I just love this story – a wonderful cast of characters dealing with the supernatural in a realistic setting, a cliché now perhaps but to someone my age at the time a real revelation. Love, horror, bravery, evil – all there in spades. And I can confirm that the feeling of dread about characters you have come to care about is still there even after several re-reads.
Interesting how much of my view of the book was affected by the TV version starring David Soul, for which I have a real soft spot; some of the scenes are still very vivid. Not a bad adaptation though I was still surprised to be reminded in the book that Ben was dark-haired.
This is a real treat for anyone who hasn’t read it before and worth revisiting for those who have, one of my absolute all time favourites.
This is the third book in my Big Re-Read project.
First thing to say is that I pre-ordered Hell Train on Amazon on the basis of the cover and title alone, and when I later read the synopsis of the novel I knew that my instincts were right. This is wonderful, gory stuff.
I am a huge fan of Christopher Fowler, who in recent years has focussed mostly (but not entirely) on his remarkable Bryant & May series of detective novels, but I first came across him as a horror writer via the (sadly now out of print, I think) Darkest Day which I read on holiday in Istanbul; something about its style worked really well in the early evenings against the sound of the call to prayer. Since then I’ve read as much of his stuff as I can get my hands on and a number of his books have been reviewed here.
I’m not going to go into the plot of Hell Train other than to say that it is about a group of passengers who find themselves on a sinister train, the Arkangel, somewhere in Eastern Europe around the time of World War One, and have to deal with some rather unpleasant situations before they reach their unknown destination. The story is book-ended by the tale of Shane Carter, an American who finds himself tasked with writing a script for Hammer Studios.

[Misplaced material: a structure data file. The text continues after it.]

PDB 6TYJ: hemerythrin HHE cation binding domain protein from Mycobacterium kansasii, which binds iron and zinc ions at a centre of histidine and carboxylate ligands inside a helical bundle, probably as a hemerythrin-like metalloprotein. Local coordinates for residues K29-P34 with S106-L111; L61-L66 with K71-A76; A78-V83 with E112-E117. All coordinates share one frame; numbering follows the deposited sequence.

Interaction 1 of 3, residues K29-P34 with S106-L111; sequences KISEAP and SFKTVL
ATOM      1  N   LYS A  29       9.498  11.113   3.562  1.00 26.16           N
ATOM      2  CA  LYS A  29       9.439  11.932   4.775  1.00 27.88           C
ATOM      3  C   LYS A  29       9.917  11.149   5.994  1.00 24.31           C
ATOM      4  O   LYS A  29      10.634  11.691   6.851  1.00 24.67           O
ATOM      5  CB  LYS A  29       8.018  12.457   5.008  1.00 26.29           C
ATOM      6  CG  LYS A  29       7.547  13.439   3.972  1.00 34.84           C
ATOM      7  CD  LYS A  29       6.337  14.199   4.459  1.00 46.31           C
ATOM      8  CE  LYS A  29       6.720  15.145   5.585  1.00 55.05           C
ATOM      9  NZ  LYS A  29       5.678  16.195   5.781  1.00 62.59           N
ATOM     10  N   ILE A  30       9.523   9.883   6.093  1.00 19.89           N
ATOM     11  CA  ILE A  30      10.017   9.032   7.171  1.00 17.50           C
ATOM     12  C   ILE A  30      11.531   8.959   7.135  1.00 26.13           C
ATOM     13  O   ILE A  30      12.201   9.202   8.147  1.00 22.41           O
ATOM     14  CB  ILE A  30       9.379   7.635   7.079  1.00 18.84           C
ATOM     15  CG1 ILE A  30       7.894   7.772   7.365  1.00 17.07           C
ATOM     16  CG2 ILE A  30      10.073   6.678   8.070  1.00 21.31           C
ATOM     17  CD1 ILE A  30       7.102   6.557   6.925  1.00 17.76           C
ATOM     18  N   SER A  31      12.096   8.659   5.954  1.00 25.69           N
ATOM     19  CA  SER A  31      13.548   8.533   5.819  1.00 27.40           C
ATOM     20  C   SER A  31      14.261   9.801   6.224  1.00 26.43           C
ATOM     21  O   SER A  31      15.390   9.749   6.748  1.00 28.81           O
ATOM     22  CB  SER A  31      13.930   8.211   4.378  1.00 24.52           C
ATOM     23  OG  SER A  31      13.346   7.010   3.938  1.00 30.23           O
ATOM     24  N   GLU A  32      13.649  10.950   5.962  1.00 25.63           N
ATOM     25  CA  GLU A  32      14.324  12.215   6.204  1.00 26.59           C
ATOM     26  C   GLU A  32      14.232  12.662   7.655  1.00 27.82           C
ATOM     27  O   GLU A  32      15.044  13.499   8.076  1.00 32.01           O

Oh, I so wish this was a real movie.
I grew up watching Hammer films on TV; I was a particular fan of the various Draculas (I’m sure that’s what triggered a lifelong interest in vampires), loving both Christopher Lee and Peter Cushing. I’m ashamed to say that I don’t think I’ve ever been able to watch the The Curse of Frankenstein since my first attempt ended in abject failure when I stayed up late as a teenager on my own to watch it on BBC 2 and couldn’t bear the Monster’s face when Lee pulls the covering from his face. Although it’s entirely possible I imagined the whole thing….
So this was definitely my cup of tea, especially as it is reminiscent of one the greats from the 1970s, Horror Express. They really don’t make them like that any more.
But what of the novel? Well, quite simply I really loved this; a good framing device, an exciting story, some proper nastiness, excellent villains and characters you can really root for (I am looking at you, Isabella). I am sure there are absolutely loads of references and in-jokes that I didn’t get which will add to the enjoyment of a genuine film buff, but my verdict is great fun all round.
I am a huge fan of Christopher Priestley, having read all three volumes of his Tales of Terror Series, and as part of RIP VI his excellent ghost story Dead of Winter (reviewed here), a real gem. So as soon as I found out that Mister Creecher was being issued I had to get a copy and it hasn’t lingered long on the TBR pile.
So it is 1818, and we meet Billy, on the streets, ill, and turned into a pickpocket after running away from the chimney sweeper who treated him cruelly. He stumbles across an enormous man, apparently dead, lying in a side street, but as he is about to rob the body he is accosted by members of a street gang. But before they can beat him, the mysterious body rises from the ground and does them serious damage. And so we meet Mister Creecher, and his relationship with Billy begins.
Mr C looks after Billy during his illness and they form something of a bond, though Billy is very aware of the strangeness of his new companion and in exchange for food, shelter and some assistance in frightening potential robbery victims into parting with their valuables, Billy simply has to follow one man around London. But that man happens to be Victor Frankenstein.
This is a wonderfully different telling of part of the Frankenstein story. The creature is a compelling character, a mix of intelligence, brawn and childish desires, especially for the mate that Frankenstein has promised him. His recognition of his otherness is both touching and sad, and his desire to not be the only one of his kind, while filling Billy with horror, is the driver that moves him on.